Creativity and innovation have more to do with the hierarchical, logical IT world than people may think, said James Stanger, senior director of products for CompTIA Inc., a nonprofit IT industry association involved in training and certifications. Innovation and creativity enhances an IT pro's ability to troubleshoot, design architectures and optimize performance to meet traditionally important metrics, such asreliability, stability and efficiency of IT operations. Stanger calls it the ability to make an informed choice. Combine an ability to see "the spaces between the systems" -- how everything interconnects and works in your environment -- with a deep knowledge of the protocols and procedures in use, and the IT worker can create the best architecture and operations possible for their business, he said.
It’s not the interface that’s changed, it’s the input. A Surface-style touch keyboard was a given as soon as the iPad Pro was confirmed, but Apple did more than move the keys to a more comfortable position. Snapping a Smart Keyboard to the iPad Pro instantly creates a bridge between the desktop and mobile realms, not just with the quick keystrokes and onscreen shortcut bar, but also in how integral it is to the whole experience. With the Air and the mini, Bluetooth keyboards are highly optional and occasional accessories that add little more than convenient typing, but the Smart Keyboard is absolutely necessary to the iPad Pro, so much so that I’m surprised Apple didn’t charge $200 extra and just include it in the box. It may be a baby step, but it’s an important one in the evolution of iOS.
“Just 14% said the IT operations department was the main sponsor of the migration project, and 11% said a business leader with no knowledge of the cloud was the main instigator,” said Rackspace’sAnatomy of a Cloud Migration report. “Overall, this means that CEOs, business leaders and boards of directors drive six out of 10 (61%) cloud migrations,” it added. In cases where the move to cloud was being led by a business leader rather than a tech one, it is far more common to see companies employ a third-party organisation to oversee the process, the report said. As for the reason why business leaders, rather than IT decision-makers, are leading organisations’ cloud charge, it could be because adopting cloud is seen as a way of cutting costs from the business.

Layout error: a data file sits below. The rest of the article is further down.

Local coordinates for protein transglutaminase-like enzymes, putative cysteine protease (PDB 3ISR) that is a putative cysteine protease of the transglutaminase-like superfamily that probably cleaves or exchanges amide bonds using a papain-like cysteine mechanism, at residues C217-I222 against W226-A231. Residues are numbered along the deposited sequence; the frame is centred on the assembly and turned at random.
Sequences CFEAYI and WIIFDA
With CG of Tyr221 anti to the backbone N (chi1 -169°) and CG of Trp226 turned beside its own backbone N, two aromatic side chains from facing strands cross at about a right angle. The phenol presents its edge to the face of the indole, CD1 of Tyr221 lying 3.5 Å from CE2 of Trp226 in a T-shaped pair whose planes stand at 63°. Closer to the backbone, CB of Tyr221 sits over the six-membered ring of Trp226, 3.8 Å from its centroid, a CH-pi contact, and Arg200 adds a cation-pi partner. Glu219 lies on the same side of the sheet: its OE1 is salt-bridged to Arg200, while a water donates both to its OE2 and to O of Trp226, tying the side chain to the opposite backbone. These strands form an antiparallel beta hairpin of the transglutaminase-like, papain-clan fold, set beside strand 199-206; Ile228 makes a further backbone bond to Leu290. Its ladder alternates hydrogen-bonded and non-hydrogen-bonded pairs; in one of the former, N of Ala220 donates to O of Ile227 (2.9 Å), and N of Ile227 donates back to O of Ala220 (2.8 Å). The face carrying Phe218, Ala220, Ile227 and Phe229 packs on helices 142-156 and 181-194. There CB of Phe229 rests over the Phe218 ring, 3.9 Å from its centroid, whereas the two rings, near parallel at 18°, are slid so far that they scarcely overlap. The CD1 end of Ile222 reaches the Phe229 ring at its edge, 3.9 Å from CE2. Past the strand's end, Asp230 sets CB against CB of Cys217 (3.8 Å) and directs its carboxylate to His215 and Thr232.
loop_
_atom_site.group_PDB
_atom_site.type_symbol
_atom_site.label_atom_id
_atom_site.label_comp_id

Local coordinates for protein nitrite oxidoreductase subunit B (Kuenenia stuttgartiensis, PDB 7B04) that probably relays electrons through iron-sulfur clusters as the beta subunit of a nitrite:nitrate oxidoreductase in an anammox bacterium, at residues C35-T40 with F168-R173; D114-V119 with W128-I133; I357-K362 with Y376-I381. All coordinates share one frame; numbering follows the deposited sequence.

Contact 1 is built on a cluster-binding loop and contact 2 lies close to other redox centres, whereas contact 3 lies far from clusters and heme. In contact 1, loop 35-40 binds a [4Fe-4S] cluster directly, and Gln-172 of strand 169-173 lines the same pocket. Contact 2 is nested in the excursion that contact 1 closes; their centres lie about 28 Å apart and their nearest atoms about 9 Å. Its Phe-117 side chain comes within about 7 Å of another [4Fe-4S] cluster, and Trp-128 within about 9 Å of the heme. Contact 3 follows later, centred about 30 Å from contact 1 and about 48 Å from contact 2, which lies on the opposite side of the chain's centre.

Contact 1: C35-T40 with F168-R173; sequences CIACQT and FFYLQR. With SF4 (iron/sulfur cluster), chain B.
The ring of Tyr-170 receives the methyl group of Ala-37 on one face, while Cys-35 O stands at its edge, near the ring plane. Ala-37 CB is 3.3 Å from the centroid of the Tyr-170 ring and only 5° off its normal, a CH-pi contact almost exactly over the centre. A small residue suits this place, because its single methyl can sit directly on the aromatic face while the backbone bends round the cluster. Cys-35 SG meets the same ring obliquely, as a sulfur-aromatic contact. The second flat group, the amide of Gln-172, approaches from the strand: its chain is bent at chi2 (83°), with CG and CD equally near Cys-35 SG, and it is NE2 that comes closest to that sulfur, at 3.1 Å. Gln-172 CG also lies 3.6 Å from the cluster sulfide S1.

Nadella emphasized that the tools to protect, detect and respond to threats have existed for many years. The seeds for this were planted more than a year ago as Microsoft combined Intune, Azure Rights Management and Azure Active Directory Premium into its Enterprise Mobility Suite and the company doubled down on technologies such as authentication and identity management. "What is new is that posture," Nadella said. .... What Microsoft is trying to build, he said, is an "intelligent security graph" that brings together virtually all of the company's security intelligence from streams throughout Microsoft, its customers, partners and security operations centers throughout the world in real time and that of select partners tied into that graph.
In a perfect world, data scientists would be free to access and manipulate all enterprise content quickly and fluidly without impairment. But the reality of the data environment for most businesses is a scattered and messy ecosystem of multiple systems and software; each used for different content and management functions. Data is duplicated, disconnected, and disjointed. There is no single portal or platform for search. When data scientists are forced to gather content from IT systems that are sprawled across innumerous platforms and departments, they are left grasping at straws and with little more than a flawed convenience sample. Garbage in, garbage out. The data scientist won’t likely answer all of our problems, but data management just might – if given enough time and planning. As 2016 starts to dawn upon us, business leadership is starting to realize that analytics skills alone will do little to make sense of enterprise-scale content.
Quote for the day:
"Executive ability is deciding quickly and getting somebody else to do the work." -- John G. Pollard